That alone is not blogworthy. However, if you tune into the podcast (here) and wait until about the 3:30 mark, Wolff starts talking about the budget and keeping team payroll within the budget. After listening to Wolff’s comments, it’s pretty clear that he values short-term profit over winning. But that’s not news. What really grinds our gears was this quote (paraphrasing): “If we win a World Series but lose $40 million, I don’t want to do that because it would feel like we just bought it.” Say what? Seriously? Why are you in the baseball business, Lew? The pinnacle of success in baseball is a World Series victory and nothing else. Also, what happened to the notion of “spending money to make money” or “short-term losses for long-term gains?” Those sayings have been in the business lexicon forever, even before Sharper Image starting selling those motivational posters. Brandon Tierney asked Wolff the following: If the team spent money and put a winning team on the field, wouldn’t the fans respond with increased ticket sales? Wolff simply responded with more silliness. First of all, he got the playoff year wrong (2005 vs. 2006), but then he went on to say that the year after the last playoff run, season ticket sales were down. Let’s zoom back five or six years. In the offseason before the 2006 season, Wolff tarped off the 3rd deck and then announced the ill-fated and divisive Fremont move. The fan base was simply rejecting the direction that Wolff was taking the franchise. Couple those things with ticket price increases and customer-service reductions, and it doesn’t take a Wall Street analyst to know all of that is going to lead to reduced sales.
There is more from the interview. Listen to it if you want. One more takeaway from it is that Wolff stubbornly feels that the move to San Jose will happen, despite the fact that many of his supporters have expressed their doubts. Let us ask you this, A’s fans: how long do you think that Lew Wolff will actually be fighting for you? Was he ever fighting for you? Losing games for profit is not what baseball is supposed to be about. Ken Burns didn’t make a documentary about how awesome billionaires are. Kevin Costner did not star in a movie about rich people coming out of cornfields whining about how much money could be made. That’s not baseball. If I cared that much about rich people making money I would be watching streaming footage of Goldman Sachs executives. No, thank you.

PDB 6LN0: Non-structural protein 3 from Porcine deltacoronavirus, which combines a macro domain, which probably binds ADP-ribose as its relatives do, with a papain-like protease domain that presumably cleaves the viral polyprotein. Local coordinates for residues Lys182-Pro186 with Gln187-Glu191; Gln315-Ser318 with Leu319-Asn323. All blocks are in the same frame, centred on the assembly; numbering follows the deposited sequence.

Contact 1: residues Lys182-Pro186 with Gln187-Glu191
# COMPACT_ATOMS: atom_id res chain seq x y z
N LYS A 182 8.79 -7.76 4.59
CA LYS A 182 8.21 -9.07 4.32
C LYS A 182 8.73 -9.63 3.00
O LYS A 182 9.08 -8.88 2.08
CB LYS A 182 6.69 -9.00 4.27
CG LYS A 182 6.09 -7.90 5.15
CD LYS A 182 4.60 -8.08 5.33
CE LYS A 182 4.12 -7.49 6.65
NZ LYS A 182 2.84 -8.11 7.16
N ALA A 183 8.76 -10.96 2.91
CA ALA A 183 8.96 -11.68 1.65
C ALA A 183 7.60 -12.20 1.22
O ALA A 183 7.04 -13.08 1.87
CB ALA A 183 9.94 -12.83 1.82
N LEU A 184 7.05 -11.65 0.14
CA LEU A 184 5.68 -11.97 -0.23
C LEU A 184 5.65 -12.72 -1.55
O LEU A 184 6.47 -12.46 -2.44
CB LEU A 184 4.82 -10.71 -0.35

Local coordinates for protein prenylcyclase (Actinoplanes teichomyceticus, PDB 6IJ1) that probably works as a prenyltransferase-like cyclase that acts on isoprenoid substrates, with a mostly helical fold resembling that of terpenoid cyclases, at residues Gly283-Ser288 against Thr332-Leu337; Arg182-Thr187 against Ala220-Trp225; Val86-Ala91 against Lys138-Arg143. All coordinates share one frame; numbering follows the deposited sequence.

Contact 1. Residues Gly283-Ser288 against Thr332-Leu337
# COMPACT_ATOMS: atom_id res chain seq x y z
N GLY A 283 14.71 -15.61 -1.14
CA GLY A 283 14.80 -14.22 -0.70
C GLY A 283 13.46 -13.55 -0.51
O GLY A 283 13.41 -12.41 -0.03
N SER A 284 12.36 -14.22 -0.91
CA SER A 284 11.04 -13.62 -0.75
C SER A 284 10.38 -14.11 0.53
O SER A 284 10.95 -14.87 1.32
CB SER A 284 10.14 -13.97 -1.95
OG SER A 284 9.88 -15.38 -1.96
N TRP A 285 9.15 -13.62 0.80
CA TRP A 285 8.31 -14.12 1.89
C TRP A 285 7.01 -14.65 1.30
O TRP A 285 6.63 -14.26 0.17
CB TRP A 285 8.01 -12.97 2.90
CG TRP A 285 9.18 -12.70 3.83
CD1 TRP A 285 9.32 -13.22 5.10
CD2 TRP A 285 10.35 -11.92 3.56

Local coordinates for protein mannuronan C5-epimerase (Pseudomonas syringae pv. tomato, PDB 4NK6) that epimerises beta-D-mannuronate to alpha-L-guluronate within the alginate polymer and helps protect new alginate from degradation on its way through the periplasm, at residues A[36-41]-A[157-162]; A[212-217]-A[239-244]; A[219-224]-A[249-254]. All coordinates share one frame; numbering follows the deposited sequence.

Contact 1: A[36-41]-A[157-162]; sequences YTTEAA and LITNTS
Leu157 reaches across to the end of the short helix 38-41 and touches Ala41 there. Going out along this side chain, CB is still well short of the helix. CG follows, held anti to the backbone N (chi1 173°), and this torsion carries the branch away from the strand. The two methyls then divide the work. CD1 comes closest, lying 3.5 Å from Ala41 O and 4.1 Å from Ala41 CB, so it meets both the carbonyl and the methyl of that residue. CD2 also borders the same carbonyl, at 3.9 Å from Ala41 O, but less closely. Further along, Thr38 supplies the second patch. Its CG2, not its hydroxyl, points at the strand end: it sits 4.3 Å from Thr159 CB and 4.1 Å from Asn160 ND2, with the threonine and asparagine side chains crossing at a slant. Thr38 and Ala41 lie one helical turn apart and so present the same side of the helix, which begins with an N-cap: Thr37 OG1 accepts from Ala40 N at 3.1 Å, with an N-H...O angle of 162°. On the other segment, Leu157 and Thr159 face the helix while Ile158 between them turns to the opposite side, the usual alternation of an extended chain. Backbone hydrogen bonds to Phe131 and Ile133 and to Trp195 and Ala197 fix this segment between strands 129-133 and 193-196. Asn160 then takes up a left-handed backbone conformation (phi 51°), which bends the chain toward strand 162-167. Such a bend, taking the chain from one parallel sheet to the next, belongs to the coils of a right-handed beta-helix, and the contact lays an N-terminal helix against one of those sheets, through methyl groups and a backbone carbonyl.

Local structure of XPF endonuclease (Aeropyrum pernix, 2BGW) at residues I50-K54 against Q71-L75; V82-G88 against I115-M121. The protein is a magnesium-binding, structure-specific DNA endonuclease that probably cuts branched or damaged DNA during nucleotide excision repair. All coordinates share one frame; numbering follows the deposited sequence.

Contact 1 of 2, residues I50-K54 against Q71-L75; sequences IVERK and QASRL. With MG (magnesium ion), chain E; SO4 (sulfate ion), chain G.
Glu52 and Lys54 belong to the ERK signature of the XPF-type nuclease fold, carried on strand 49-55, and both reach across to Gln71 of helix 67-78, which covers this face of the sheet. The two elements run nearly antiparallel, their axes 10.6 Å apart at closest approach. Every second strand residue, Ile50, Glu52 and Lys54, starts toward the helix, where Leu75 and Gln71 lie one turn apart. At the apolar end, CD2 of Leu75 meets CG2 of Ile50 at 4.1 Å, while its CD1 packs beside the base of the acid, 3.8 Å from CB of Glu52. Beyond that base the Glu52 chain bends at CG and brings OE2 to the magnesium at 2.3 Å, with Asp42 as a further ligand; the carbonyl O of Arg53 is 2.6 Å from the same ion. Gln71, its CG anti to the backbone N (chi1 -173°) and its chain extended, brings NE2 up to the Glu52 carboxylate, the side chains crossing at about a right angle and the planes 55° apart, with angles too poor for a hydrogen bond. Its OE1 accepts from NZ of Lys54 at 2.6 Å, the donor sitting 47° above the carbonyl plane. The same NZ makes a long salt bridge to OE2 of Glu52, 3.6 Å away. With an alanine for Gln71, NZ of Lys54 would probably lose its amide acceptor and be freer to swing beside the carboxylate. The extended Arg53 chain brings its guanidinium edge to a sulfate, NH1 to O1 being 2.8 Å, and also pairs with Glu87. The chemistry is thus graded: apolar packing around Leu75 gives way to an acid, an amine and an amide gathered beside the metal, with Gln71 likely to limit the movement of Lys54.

Make the Oakland Fan Pledge

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Just as it takes a village to raise a child, maybe it also takes a village to save a team we all love. Which is a big reason why we’re proud to give our support to Oakland Fan Pledge, a brand new A’s fan group and website. [You can find it online at: http://www.oaklandfanpledge.com. Their Facebook page is: http://www.facebook.com/oakfanpledge%5D

Oakland Fan Pledge, as its name suggests, is asking A’s fans to pledge they will buy season tickets for a new A’s baseball-only ballpark in Oakland. The group was founded by John Hansen and John Jackson, two die-hard A’s fans who say they’ve been good friends for decades, ever since they met in Oakland as classmates while attending elementary school near Lake Merritt.

In just a handful of weeks, OFP has received nearly 1,300 pledges, totaling more than $3 million in potential sales (at last count). If you haven’t yet, we urge all A’s fans to make a pledge and be part of a rising wave of Oakland baseball fans fighting to keep the A’s in Oakland.

As Hansen and Jackson wrote on the OFP website:

“We started this website because we wanted to give an outlet to frustrated A’s fans who want to have their voice heard in support of the A’s … A’s fans are also angry that current owners tell local fans the team has no future in the East Bay …

Keep up the great work, John and John. We’re confident that this 18-year saga one day will end happily for Oakland and the Athletics. And we look forward to that day when all A’s fans can celebrate the A’s future in Oakland at a new ballpark on the Oakland waterfront.